How did the vast chasms separating the fortunes of human communities emerge in the first place? How do the underlying political, economic, and ethical dispositions of our age facilitate their persistence? What social forces allow one to be positioned as a purveyor of EA and a another as a potential receptacle for such altruism to be poured into? How can we go about producing a world where rampant deprivation (both absolute and relative) wane to the degree that EA is made redundant?
It is important to highlight here again that I seek neither to impugn the motives nor rebuke the activities of any particular EA-centered individual or organization. Further, it bears pointing out that the EA model is reflective of broader trends in the fields of development theory and practice as well as international politics more generally.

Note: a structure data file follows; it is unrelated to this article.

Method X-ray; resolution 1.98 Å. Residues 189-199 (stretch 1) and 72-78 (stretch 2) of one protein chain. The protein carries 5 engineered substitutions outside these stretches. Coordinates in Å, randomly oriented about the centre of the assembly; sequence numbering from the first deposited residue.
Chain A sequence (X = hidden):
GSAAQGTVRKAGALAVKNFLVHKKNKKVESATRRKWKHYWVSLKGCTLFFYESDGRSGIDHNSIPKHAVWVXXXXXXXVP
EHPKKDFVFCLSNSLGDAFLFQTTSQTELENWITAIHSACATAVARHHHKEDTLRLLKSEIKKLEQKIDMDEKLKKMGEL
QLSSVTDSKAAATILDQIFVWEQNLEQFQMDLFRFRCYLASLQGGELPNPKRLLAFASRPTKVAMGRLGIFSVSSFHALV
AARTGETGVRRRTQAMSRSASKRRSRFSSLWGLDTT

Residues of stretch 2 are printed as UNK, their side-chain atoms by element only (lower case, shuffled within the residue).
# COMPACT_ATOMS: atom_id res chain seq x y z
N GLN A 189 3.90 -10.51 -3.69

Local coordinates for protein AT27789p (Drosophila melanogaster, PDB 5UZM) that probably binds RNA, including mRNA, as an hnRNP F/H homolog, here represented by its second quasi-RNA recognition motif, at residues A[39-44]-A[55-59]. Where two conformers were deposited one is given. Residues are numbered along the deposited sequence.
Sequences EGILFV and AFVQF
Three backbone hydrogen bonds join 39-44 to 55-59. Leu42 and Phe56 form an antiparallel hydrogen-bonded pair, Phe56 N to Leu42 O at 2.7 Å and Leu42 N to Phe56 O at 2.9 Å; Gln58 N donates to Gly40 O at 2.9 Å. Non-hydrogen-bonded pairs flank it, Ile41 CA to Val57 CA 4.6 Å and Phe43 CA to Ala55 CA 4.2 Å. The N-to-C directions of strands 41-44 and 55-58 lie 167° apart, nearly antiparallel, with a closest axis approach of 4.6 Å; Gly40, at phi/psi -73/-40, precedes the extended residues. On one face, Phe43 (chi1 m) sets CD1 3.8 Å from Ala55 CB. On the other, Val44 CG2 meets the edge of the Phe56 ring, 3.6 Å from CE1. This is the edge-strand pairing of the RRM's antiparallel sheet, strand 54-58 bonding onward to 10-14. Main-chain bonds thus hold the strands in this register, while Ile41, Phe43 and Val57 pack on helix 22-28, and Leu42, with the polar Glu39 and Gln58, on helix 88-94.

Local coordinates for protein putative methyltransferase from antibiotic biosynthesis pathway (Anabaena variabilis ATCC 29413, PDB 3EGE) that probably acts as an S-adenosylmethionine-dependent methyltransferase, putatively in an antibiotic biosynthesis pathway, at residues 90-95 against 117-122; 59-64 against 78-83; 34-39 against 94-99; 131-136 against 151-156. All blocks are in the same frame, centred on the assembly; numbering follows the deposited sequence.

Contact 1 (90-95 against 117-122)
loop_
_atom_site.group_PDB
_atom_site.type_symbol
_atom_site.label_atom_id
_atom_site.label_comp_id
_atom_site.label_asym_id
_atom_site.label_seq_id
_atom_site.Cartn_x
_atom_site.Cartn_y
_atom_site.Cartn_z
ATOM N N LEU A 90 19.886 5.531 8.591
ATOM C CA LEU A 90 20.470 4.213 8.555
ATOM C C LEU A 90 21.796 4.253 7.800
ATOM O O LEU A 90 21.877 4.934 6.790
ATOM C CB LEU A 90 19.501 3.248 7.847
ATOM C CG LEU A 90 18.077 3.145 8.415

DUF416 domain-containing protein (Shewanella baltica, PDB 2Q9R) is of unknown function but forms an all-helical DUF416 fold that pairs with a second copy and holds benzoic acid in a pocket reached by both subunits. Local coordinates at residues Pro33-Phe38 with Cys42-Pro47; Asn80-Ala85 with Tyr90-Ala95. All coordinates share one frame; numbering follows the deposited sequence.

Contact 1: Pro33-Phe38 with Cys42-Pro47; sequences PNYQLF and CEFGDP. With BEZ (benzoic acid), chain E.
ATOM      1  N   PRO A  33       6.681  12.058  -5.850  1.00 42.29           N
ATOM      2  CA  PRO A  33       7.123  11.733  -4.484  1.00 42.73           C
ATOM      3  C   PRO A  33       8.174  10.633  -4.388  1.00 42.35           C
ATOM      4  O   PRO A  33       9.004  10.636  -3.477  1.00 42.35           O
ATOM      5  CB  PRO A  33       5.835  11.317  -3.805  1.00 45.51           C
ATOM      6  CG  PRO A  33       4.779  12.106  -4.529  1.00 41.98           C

To me, these ideological and programmatic migrations are encapsulated by what I see as a movement towards capitulation. Capitulation in the sense that the current abhorrent state of the global political and economic structure is reduced to some sort of immutable force like gravity that can only be navigated and not altered at a fundamental level. The essence of this framing is well-articulated in the eminent social theorist Max Horkheimer’s estimation that
the superficiality which has been achieved through depth in the last few decades, the passage from critique to the positivistic stance and to concreteness—all this is proof not of an advance but only of resignation. [my emphasis]